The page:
It wasn’t until after I was done being a hormone-crazed teenager, went away to school, and got married, that I realized what an awesome person my mom was. Actually, I began to see her as the very special soul she was when I discovered a letter she hid in my suitcase after she and Dad left, having settled me into my dorm room my freshman year in college. It contained heartfelt, wonderful words of encouragement, expressing how proud she was and how God will always be there for me…just everything a daughter leaving home for the first time would want to hear from her mother. I felt SO LOVED, and I loved my mother…SO MUCH.

So my best friend, my Mom, was there from then on (she always was, I just didn’t realize it) to help me move into my first apartment and then my first home, experiencing all the fun projects that come with that. We never stopped when she was visiting, except to have a glass of wine now and then.

Mom was the spiritual leader in our family. She grew up in a dysfunctional family and had to seek God and religion on her own. Basically raised by her grandmother, Mom helped to raise her four younger siblings. She began walking to church at age 14 and took an interest in the Catholic faith. In fact, Mom had her First Communion on her wedding day. Thus, we were raised Catholic. She had faith. Boy, did she ever have faith.

Mom cried and hugged me through some difficult years after I received a diagnosis of rheumatoid arthritis when I was 23. I had many surgeries, as well as years of infertility. So many times she prayed to God to take all my pain and give it to her. She was there for all but a few of my 18 surgeries, many times taking her vacation time to do so. She helped me live out this scripture: “Not only so, but we also rejoice in our sufferings, because we know suffering produces perseverance; perseverance, character; and character, hope.” (Romans 5:3-4)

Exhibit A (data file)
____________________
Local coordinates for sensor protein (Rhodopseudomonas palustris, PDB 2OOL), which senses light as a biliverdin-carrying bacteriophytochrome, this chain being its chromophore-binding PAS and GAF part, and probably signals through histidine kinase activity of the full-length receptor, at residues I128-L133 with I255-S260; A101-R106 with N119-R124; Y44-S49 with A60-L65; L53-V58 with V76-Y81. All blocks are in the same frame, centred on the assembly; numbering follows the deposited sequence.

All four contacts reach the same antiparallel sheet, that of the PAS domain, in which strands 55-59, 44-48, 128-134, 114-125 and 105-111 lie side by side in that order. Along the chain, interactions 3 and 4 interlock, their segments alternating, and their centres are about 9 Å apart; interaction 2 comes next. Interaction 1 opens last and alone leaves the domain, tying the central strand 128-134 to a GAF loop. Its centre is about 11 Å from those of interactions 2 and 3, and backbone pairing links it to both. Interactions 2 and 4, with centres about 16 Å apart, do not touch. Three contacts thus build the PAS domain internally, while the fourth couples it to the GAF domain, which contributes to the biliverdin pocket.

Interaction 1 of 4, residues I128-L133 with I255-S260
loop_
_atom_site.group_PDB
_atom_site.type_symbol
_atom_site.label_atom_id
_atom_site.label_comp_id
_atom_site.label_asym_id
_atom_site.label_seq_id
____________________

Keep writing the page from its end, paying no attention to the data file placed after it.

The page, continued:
My twins, Michael and Erin, arrived in 1995. I don’t know what I would have done without her. She came in to town for long stretches of time and basically read my mind regarding everything I needed or that needed to be done – she was an angel.

My story of mother loss began in 2000 when my Mom was diagnosed with colon cancer. I was five hours away, married, and raising 5 year-old twins. I remember coming home to be with her and my dad for her first surgery. It was April 1, 2000. Up until they wheeled her away to the OR, I kept telling her it was a sick April Fool’s joke.

Soon after her surgery, she began chemotherapy treatments, and did really well for several years. During this time I witnessed her faith in action, coupled with courage and humor. What a role model she was to so many people, never complaining a bit. Throughout all that she doted and loved on my kids. She was an awesome grandmother! Boy, did she ever love my kids.

When the cancer spread to her liver a few years later, the local doctors told her there was nothing else they could do. We brought her to Cincinnati and found a surgeon who ended up saving her life. It was a miracle! We were going to have her for so many more years! “Thank you, Jesus!” was her response in the recovery room. It was awesome.

After this victory, we saw how fragile life really is, and as a result, Gary and I decided to try and have another child. Amazingly, miraculously, we got pregnant the first month we tried. Our miracle baby, Will, was born in October 2001. Little did I know then that Will was going to get the short end of the stick – he wouldn’t grow up with memories of how awesome Grandma Mary was.

Yes, we did have her for a long time after that, but not without sacrifice. Eventually, to keep relentless tumors from getting bigger, she began weekly chemo treatments. This went on for four years. The chemo fried her brain. At first it was a little forgetfulness and repeating things. Our conversations had become short and sweet, primarily about the weather and the dog. Sometimes (SO out of character for her), she would ask about the kids, and wonder how old they were now. It made me so sad.